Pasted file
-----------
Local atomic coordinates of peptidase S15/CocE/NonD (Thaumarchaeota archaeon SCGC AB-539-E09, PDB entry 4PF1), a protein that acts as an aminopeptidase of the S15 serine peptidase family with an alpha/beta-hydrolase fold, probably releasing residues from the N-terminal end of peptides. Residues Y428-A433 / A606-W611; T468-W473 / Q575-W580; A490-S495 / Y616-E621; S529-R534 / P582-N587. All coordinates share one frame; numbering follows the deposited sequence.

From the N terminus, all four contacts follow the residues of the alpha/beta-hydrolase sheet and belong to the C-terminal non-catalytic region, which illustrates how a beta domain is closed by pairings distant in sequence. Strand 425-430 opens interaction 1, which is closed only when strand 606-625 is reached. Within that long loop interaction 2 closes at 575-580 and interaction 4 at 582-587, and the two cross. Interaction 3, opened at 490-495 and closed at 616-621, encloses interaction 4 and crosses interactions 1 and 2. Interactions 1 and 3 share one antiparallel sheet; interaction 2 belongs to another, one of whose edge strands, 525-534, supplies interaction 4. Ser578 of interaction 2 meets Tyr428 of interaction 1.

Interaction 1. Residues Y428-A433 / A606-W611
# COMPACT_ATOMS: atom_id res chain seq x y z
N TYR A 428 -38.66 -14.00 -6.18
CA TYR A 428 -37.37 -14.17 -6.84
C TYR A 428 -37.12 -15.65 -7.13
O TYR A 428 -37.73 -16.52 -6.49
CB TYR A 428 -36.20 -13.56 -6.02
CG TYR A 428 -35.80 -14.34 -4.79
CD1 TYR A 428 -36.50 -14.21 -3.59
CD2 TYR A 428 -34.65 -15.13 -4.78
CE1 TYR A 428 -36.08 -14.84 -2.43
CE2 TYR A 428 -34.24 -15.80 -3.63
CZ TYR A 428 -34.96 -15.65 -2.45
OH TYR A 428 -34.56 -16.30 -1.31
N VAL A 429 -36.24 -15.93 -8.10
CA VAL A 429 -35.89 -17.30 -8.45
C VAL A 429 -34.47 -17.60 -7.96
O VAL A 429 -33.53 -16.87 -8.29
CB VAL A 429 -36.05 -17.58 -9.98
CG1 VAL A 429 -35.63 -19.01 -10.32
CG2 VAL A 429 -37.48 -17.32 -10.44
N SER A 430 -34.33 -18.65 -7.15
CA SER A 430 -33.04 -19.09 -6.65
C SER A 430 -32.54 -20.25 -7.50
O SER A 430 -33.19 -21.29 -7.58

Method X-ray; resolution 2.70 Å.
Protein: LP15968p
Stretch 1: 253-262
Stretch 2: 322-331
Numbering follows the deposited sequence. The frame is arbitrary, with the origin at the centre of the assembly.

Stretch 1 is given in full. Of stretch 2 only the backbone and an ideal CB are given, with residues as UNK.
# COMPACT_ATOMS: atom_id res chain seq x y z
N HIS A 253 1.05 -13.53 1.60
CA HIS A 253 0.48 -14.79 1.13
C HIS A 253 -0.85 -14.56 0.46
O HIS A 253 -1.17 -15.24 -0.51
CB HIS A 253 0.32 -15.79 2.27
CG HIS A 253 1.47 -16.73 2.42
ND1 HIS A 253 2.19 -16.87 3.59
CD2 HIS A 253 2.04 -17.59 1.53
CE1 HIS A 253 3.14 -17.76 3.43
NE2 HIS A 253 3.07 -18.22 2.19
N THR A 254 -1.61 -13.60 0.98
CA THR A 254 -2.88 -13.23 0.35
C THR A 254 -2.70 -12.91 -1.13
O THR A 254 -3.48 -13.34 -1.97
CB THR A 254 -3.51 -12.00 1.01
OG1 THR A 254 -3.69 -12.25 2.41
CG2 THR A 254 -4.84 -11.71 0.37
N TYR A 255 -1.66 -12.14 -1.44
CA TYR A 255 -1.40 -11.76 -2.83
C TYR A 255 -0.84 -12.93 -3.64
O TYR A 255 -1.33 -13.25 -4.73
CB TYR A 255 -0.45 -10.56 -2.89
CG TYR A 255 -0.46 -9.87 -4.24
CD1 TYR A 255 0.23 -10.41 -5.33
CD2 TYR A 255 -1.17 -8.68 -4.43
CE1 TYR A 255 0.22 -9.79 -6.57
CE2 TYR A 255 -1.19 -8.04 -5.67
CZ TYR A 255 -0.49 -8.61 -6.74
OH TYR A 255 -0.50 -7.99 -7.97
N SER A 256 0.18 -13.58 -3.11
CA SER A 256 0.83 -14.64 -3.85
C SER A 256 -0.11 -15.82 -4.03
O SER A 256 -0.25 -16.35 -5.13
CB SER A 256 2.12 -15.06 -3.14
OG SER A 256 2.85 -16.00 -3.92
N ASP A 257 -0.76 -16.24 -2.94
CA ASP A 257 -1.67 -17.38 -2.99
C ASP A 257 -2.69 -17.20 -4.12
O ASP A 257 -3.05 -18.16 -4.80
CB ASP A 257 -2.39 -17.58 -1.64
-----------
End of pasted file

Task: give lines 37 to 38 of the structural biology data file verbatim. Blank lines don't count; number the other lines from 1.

C HIS A 253 -0.85 -14.56 0.46
O HIS A 253 -1.17 -15.24 -0.51